The late 1840s, when Thoreau was living at Walden Pond, was the beginning of industrialization in the northeast of the country. Forests were being rapidly felled, railroad lines built, and factories were popping up all over the place. Thoreauobserves the working conditions of textile factory ‘operatives’ at the time were nearly as bad as those in England, and not surprisingly, since ‘the principle object is . . . unquestionably that corporations may be enriched’.

He was horrified by the tedious, one-dimensionality of work, arising from the increasing division of labour, and wondered: ‘Where is this division of labor to end? And what object does it finally serve? No doubt another may also think for me; but it is not therefore desirable that he should do so to the exclusion of my thinking for myself’.

Toward what end?– That is the question Thoreau is always posing. The benefits in increased production from a system that turns the worker into a mere labouring machine seemed very dubious to him.

Meaningful Work, Useless Toil

In focusing his attention on the quality of the work, rather than the quantity of the outcome, Thoreau views are similar in some important respects to those of William Morris expressed in his talk ‘Useful Work Versus Useless Toil’. There Morris writes, ‘To compel a man to do day after day the same task, without any hope of escape or change, means nothing short of turning his life into a prison-torment. Nothing but the tyranny of profit-grinding makes this necessary’.

Thoreau would have agreed heartily with that view of Morris, as well as his contention that no work can be meaningful unless the worker has some hope of occasional rest and of pleasure in the work itself, as well as some tangible outcome from the effort made.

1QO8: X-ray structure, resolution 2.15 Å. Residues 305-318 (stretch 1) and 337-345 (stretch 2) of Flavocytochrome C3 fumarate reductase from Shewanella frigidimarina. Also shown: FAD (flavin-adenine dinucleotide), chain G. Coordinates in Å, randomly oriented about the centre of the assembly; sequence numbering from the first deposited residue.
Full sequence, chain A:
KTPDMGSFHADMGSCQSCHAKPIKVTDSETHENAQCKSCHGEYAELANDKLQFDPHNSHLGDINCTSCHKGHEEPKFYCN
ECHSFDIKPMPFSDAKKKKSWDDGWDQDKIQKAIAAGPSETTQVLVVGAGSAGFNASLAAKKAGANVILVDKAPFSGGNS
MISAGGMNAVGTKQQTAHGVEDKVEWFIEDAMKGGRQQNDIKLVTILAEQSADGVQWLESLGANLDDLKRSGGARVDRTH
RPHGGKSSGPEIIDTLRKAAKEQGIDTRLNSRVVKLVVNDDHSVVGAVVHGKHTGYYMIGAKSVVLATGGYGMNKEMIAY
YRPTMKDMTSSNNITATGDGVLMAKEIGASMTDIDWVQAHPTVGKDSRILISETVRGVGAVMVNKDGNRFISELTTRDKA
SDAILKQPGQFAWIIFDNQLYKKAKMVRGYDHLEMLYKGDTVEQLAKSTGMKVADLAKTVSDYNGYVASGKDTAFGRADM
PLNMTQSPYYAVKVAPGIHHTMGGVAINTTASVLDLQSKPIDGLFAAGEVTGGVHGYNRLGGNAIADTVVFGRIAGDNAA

Both Morris and Thoreau held the same strong aversion to the separation of physical and mental labour that prevailed in their time as in ours. And the mechanically skilled Thoreau, like the artist Morris, preferred to earn a living through work that engaged his body and his mind, working as a land surveyor or manufacturing pencils for his father’s business, while setting aside his nights to keep the journal that served as the raw material for Walden and other books and essays.

Thoreau thought that engaging in physical labour and outdoor activity had a salutary effect on one’s writing as well. He recommends in A Week on the Concord and Merrimack Rivers that ‘steady labor with the hands, which engrosses the attention also, is the unquestionably the best method of removing palaver and sentimentality out of one’s style, both writing and speaking’, adding that, ‘We are often struck by the force and precision of style to which hard-working men, unpractised in writing, easily attain when required to make the effort’.

But of course there is a limit to the benefits of physical labour, and in the case of the exhausted worker, he writes in Walden, ‘Their fingers, from excessive toil, are too clumsy and tremble too much” to be able to pluck the “finer fruits” of that labour.

Thoreau sought to steer clear of the extremes of the idle scholar or over-worked labourer, believing that ‘The finest qualities of our nature, like the bloom on fruits, can be preserved only by the most delicate handling. Yet we do not treat ourselves nor one another thus tenderly’.

Not Political but Radical

Thoreau was living at a time when, at least in the United States, there was no movement on the horizon that sought to end the alienation of labour and class conflict that prevented both ruler and ruler from easily exercising body and brain; and not surprisingly since capitalism was only beginning to take root in certain parts of the country. Even if there had been such a movement, it seems doubtful that Thoreau would have been among its first converts, since politics was something he largely shunned along with the news.